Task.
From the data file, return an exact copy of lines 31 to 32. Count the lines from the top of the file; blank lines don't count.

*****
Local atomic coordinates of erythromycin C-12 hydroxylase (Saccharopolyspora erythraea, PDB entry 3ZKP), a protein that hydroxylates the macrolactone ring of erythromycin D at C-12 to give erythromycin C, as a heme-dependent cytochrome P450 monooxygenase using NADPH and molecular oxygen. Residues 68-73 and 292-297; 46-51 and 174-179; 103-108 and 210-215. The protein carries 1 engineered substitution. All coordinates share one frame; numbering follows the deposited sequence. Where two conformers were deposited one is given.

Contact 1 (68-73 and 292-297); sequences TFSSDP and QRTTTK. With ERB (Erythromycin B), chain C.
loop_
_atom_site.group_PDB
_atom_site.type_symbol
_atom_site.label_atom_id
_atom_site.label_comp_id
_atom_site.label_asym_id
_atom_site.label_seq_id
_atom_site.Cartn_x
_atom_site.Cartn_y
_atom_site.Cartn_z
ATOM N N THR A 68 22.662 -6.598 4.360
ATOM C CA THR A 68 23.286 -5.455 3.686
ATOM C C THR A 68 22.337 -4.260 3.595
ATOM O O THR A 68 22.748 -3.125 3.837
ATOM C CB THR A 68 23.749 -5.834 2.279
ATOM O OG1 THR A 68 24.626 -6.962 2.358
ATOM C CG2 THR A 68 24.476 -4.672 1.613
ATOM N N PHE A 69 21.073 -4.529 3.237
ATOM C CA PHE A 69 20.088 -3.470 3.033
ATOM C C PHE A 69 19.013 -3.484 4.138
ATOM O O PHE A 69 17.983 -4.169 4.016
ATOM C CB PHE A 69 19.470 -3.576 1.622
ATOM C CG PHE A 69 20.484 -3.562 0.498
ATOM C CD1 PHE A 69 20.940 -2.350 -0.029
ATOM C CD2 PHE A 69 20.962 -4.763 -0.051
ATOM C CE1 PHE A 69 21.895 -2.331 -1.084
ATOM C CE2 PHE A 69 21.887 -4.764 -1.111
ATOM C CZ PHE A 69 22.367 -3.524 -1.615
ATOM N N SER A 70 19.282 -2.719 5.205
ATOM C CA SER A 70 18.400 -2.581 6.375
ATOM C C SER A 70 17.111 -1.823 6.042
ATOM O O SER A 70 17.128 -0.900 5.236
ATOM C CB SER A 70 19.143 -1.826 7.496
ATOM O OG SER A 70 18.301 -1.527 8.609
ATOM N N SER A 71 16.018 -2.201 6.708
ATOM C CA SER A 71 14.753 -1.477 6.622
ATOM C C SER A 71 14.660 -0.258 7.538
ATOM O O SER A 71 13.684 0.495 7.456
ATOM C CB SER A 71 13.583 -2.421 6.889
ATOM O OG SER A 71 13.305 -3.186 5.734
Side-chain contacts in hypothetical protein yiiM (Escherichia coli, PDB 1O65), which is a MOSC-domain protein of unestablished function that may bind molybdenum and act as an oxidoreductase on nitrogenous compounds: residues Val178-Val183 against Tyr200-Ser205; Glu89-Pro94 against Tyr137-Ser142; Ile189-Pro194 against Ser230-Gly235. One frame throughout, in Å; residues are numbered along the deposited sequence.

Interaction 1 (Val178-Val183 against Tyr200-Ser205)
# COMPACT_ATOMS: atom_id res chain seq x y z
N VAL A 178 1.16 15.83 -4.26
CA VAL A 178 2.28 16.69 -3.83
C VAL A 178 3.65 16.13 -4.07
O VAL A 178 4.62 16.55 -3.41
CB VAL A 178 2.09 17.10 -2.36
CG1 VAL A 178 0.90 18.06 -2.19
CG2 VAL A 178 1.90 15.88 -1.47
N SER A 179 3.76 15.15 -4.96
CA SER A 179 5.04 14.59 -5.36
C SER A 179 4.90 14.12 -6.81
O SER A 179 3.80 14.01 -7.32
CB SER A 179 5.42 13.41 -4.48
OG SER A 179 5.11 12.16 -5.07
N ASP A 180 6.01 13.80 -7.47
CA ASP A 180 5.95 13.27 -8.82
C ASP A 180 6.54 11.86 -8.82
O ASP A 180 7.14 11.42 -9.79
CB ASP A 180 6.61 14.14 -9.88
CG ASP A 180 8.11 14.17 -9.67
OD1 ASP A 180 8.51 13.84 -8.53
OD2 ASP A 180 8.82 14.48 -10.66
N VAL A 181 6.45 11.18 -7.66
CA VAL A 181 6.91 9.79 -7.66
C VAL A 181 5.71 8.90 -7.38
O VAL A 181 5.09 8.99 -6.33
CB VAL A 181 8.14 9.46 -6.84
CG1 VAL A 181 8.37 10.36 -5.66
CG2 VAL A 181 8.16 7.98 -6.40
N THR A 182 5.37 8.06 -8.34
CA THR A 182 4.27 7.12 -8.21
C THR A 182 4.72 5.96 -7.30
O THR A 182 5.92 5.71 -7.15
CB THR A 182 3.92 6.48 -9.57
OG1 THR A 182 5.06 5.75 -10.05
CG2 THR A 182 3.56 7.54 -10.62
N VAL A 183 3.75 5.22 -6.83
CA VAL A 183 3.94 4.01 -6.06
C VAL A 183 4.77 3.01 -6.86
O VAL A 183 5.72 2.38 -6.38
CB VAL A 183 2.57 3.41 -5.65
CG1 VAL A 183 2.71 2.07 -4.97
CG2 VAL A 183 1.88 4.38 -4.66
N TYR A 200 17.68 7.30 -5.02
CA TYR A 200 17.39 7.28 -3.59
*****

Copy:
ATOM N N SER A 70 19.282 -2.719 5.205
ATOM C CA SER A 70 18.400 -2.581 6.375